1.Laptop Anti-Theft Tip #1: Leave it at home. Okay, I know most of us won't leave our laptops at home when traveling because we would be leaving our digital identity behind. But data theft goes through the roof on the road, so consider using your password protected iPhone or BlackBerry to keep in touch. If it is critical that you travel with your laptop, then...
2.Laptop Anti-Theft Tip #2: Carry less data. Stop carrying data on your laptop computer that you don't absolutely need. If you don't need to have client information on the hard drive, don't put it there in the first place. If you have an encrypted VPN connection with your company, pull the files off of your corporate network once you are at your destination (e.g., work, hotel, meeting). Many executives that have hired me to speak to their organizations (and take computer data security seriously) have an inexpensive netbook (very small laptop) that they take on the road. Its only purpose is for travel. Instead of carrying all of their sensitive files on the netbook hard drive, they take only what they need for the trip, and still have the ability to access the web, email and any cloud computing software (Salesforce.com, Wordpress, etc.) during their travels.
3.Laptop Anti-Theft Tip #3: Use strong passwords. Passwords are the primary locks on our laptops. Make sure that you create an alpha-numeric-symbol-upper-lower-case password, like P@55w0rd! (do you see the hidden word that makes this easy to remember? By the way, don't use this password). The longer the password, the better. I recommend passwords greater than 8 characters. I use a password protection program that I love called 1Password (available for the Mac, which I use because I find it to be a safer computing platform). It allows me to use highly-secure passwords that I don't have to keep track of in an unsafe way (a spreadsheet, in my phone, in Outlook).
4.Laptop Anti-Theft Tip #4: Use the hotel safe (See Video here: ) Most hotels have safes in the room that let you determine the combination. I feel that these are relatively safe. Sometimes your laptop won't fit, so I suggest that you pull the hard drive out of the laptop (which is where all of the identity lives) and place that in the safe. In a pinch, place the DO NOT DISTURB sign on your door when you leave for the day to lower the chances of someone entering your room during the day. True, your room won't get cleaned, but you are keeping potential thieves not just from your laptop, but from any client documents, passports or intellectual capital that might be in the room. No matter how clever we are, hiding valuables is a poor option. Can't you just picture a person who appears to be a hotel employee leisurely searching the few hiding places in your room? A thief will know every one of those spots by heart. See the video above.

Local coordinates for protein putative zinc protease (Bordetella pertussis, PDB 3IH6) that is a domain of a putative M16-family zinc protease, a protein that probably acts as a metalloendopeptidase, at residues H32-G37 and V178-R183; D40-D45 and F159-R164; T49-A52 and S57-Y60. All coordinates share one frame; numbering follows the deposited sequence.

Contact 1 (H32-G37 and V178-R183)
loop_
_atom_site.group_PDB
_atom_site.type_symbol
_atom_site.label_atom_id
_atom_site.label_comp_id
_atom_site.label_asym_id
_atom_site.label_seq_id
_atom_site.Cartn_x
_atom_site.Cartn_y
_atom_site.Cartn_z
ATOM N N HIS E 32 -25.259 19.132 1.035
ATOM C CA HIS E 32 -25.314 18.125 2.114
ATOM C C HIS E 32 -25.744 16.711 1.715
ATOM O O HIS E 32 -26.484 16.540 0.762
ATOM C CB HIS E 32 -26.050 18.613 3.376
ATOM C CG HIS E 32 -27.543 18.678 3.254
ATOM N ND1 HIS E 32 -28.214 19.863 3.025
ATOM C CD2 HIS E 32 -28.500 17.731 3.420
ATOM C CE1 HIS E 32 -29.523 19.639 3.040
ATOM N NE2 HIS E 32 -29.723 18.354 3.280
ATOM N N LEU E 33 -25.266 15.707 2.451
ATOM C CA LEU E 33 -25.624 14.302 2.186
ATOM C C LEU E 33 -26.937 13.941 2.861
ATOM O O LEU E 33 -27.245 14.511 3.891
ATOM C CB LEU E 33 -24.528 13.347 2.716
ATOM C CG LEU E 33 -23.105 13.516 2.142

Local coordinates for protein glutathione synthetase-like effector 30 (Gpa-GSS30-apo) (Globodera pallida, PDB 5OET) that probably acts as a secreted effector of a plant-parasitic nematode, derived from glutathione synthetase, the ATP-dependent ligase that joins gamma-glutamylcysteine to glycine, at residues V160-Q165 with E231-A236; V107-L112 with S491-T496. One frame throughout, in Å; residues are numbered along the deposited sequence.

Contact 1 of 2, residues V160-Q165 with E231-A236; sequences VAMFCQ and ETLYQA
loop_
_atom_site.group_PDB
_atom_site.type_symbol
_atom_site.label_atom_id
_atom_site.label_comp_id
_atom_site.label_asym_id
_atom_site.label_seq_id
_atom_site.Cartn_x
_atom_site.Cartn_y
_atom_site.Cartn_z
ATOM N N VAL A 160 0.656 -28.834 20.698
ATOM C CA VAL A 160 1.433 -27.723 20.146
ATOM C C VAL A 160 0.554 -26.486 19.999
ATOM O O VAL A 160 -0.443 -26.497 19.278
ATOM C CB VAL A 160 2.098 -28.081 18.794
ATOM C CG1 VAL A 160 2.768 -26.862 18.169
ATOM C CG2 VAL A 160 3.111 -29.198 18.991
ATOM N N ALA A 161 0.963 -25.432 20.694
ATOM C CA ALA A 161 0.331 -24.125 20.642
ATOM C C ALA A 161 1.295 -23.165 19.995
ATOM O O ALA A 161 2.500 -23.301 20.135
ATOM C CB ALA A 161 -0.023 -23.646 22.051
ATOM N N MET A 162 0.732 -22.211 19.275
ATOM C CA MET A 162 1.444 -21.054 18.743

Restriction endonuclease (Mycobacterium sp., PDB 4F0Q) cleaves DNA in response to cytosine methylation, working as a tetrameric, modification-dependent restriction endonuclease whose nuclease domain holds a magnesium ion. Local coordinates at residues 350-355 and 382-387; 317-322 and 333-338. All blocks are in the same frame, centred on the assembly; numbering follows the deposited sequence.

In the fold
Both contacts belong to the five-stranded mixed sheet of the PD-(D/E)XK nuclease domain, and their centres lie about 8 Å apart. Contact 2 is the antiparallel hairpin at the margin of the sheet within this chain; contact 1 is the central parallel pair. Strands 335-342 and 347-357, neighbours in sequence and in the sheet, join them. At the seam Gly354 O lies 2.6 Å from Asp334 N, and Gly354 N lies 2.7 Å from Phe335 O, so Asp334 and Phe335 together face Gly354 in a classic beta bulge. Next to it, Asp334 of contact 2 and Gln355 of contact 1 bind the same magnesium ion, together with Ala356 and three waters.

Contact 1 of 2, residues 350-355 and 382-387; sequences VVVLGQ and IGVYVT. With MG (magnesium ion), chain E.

5.Laptop Anti-Theft Tip #5: Encrypt your hard drive. The data on your hard drive is no good if the thief can't make any sense of it. For a very small investment, you can install software on your laptop that makes it exceptionally difficult for a thief to get to your private information. Encryption turns your data into a puzzle that only your password unlocks. If you are using a company laptop, check with your I.T. department before installing encryption. They may have already done it for you. Apple laptops come standard with encryption, but you have to turn it on and understand the implications for your network sharing.
6.Laptop Anti-Theft Tip #6: Lock it up. Even when you are not traveling, the best policy is to physically lock up your laptop. More laptops are stolen out of the back of cars while you are shopping, out of your laptop bag while buying coffee, out of your office while it is unattended and out of homes while you are on vacation. Take an extra minute to lock it up in a locking filing cabinet, a fire safe or behind a locked door. Even if it only makes it less convenient for the thief, it improves your chances that they will move on to a less prepared victim.
7.Laptop Anti-Theft Tip #7: Destroy it. Remember, your data has a whole lot longer life than your laptop! When you are through with it, make sure that you digitally shred the hard drive before you donate it, give it back to the HR department or throw it away. Just because the laptop is out of date doesn't mean that the data on it is too.